At a time when record high fuel prices are prompting other international airlines to look at cutting routes, Qatar Airways has splashed out on a series of new orders, signalling its intention to expand the airline.
On July 15, Qatar Airways said it had signed a memorandum of understanding for the purchase up to six Airbus A321 aircraft - four firm orders and two on option. The four new narrow body planes, worth $360m at present list prices, will be used on Qatar Airway's shorter haul regional routes, according to the airline's Chief Executive Officer, Akbar Al Baker.
He went on to say that the latest orders, and those already on the books of both Airbus and Boeing, were a signal of the company's plans for dramatic growth. "Qatar Airways is clearly bucking the trend by placing aircraft orders and being confident of a bright future for the Middle East and global aviation industry," he said.
Qatar Airways' new orders, along with another $30bn committed for an additional 200 planes, add up to a sizeable fleet. The airline plans to have more than 100 aircraft by 2013, including the new twin-deck Airbus A380 super jumbo.
While Qatar Air's new orders aim to keep it competitive, the company's management is also hedging its bets. On the sidelines of Farnborough, Al Baker, said the groundwork had been laid to start a budget carrier if the airline felt its market was being threatened by other low cost companies in the region.
"If our market-share is being eroded by low-cost carriers or people that haven't thought about this low-cost model correctly and try to venture into our market, then we will launch our own low-cost carrier within 90 days," he said.
Al Baker added that Qatar Airways is in a position to launch a new lost cost carrier, "in a very painless way", having the established infrastructure - along with the aircraft - to do so. This contrasts with many start-ups that have to struggle with obtaining planes, staff and landing rights before taking to the skies.
Though Qatar Airways' spending spree was one of the highlights of Farnborough, it was eclipsed by that of Abu-Dhabi-based Etihad Airways. It splashed out a massive $20bn on orders with Boeing and Airbus, signing deals for 100 new aircraft and announcing plans to buy another 105 planes, valued at $23bn.
The huge orders highlight a rivalry between the two countries in the aviation sector. State-owned Qatar Airways' expansion is part of a wider government programme to make the country a major aviation hub, a target also set by the UAE.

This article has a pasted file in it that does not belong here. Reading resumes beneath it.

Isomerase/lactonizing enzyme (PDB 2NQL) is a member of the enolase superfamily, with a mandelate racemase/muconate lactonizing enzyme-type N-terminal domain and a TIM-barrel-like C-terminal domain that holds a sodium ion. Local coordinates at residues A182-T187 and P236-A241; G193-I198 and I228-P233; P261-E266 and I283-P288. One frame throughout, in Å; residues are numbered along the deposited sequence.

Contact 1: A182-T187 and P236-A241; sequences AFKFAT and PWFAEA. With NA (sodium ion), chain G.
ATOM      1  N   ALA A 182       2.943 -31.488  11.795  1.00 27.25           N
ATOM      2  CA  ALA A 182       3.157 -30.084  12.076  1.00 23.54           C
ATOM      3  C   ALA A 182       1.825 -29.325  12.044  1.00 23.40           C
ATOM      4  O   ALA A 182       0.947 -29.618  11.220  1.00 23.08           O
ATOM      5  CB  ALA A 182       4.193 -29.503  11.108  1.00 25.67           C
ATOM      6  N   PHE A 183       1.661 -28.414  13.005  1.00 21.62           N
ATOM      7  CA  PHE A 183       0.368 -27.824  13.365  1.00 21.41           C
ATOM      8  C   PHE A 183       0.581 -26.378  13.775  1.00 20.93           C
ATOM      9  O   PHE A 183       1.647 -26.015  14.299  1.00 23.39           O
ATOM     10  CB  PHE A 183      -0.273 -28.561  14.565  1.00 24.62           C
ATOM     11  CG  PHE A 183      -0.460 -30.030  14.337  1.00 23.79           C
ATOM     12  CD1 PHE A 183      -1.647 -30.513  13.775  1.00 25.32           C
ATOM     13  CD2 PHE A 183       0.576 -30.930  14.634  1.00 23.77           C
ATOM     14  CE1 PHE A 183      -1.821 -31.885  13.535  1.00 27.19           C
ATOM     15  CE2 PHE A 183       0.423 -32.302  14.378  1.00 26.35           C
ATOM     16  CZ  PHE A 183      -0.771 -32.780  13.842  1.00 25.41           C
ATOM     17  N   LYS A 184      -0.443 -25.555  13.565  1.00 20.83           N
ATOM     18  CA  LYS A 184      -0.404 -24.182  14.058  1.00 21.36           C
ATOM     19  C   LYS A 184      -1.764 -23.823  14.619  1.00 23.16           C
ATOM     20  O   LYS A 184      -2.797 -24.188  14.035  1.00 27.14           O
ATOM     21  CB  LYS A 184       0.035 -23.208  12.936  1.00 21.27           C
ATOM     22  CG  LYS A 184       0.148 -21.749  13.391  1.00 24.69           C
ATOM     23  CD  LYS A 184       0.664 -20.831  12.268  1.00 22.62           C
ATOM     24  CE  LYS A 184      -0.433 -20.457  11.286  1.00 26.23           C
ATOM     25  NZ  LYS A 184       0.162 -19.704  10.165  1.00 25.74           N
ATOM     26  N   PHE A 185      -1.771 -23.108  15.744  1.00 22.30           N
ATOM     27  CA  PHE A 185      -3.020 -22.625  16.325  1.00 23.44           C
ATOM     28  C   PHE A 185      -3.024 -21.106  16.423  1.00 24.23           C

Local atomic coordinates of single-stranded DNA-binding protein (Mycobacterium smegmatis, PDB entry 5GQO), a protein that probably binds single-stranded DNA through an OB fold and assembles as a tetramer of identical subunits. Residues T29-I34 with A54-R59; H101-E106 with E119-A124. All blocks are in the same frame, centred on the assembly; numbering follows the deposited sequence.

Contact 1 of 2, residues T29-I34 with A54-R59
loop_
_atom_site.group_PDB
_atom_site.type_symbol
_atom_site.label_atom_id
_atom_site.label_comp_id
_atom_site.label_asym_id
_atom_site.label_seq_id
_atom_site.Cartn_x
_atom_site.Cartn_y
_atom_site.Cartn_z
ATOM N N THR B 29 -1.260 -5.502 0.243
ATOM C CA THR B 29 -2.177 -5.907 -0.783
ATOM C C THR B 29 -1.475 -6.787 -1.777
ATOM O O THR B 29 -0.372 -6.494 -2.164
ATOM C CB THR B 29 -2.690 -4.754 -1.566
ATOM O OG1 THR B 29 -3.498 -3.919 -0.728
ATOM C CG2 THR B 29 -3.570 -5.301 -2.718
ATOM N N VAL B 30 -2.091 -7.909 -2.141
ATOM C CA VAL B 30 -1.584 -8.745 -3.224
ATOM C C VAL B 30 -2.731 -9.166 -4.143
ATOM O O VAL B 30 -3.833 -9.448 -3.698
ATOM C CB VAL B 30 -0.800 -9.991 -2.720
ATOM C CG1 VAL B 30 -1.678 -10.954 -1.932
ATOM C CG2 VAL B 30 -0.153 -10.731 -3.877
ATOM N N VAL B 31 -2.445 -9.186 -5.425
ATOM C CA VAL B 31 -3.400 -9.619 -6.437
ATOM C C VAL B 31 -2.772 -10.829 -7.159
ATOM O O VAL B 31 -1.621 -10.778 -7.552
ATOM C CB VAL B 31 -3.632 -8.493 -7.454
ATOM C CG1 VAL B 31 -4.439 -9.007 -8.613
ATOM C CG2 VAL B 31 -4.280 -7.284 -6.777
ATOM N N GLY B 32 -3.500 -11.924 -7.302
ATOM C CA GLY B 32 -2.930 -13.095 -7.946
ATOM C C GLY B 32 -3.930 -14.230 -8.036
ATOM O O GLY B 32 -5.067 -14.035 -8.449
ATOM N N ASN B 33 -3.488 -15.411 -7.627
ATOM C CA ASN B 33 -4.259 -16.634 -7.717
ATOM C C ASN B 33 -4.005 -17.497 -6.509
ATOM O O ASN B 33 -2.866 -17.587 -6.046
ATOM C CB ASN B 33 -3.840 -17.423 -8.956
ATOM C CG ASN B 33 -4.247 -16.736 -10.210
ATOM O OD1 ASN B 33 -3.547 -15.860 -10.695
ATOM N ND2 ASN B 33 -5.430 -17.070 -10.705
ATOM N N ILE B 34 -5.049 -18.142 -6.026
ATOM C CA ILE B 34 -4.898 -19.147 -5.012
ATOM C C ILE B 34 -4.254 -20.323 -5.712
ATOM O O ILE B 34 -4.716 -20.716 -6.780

The first stages of the New Doha International Airport (NDIA) are scheduled to open in 2009, with a passenger handling capacity of 12m, three times that of the existing airport. When completed in 2015, the $7.5bn facility will be able to handle 50m passengers and 2m tonnes of cargo a year.
Even this will only put Qatar on the second tier among the Gulf's airports, with Dubai's new international aviation centre, due for completion in 2017, to be capable of processing 120m passengers and 12m tonnes of freight.
While the new airport has obviously been designed with a view to the national carrier increasing passenger numbers, Qatar also hopes other international airlines will base their regional operations at NDIA. With this in mind, the airport has been designed to include state-of-the-art maintenance facilities, along with catering and support services far beyond the needs of Qatar Airways.
Again though, it is the UAE that could provide the main stumbling block to these aspirations being achieved. While Qatar is spending billions, Dubai has committed at least $82bn to its new aviation hub, which will combine the world's largest airport with one of the industry's biggest repair and maintenance centres.
Qatar may struggle to match the high spending of the UAE in trying to develop an aviation industry. Instead it will have to prove that it can beat its regional rivals through quality of service to win over passengers and airline companies in order to reach its potential.